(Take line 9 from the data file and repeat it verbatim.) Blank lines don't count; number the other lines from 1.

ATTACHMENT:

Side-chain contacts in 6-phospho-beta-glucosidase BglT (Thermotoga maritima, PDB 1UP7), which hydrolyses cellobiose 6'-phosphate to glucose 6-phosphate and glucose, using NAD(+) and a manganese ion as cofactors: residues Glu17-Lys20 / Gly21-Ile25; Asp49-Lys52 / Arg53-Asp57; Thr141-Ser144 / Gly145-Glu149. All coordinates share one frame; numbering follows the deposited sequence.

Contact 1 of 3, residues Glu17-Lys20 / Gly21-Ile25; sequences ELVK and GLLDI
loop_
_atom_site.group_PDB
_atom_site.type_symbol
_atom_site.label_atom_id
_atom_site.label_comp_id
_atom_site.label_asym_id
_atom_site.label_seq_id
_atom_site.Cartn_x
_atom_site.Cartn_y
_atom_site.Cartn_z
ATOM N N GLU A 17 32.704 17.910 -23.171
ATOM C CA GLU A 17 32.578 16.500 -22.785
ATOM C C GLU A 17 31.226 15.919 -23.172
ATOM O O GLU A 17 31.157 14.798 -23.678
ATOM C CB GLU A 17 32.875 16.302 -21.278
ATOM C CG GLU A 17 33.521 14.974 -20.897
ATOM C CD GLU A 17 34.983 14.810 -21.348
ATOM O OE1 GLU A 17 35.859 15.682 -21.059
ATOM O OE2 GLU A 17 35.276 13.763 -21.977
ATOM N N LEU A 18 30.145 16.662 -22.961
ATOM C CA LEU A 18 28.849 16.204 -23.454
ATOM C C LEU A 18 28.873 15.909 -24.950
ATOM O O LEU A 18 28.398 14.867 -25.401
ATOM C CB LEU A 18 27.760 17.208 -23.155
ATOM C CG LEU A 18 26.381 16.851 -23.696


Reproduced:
_atom_site.label_seq_id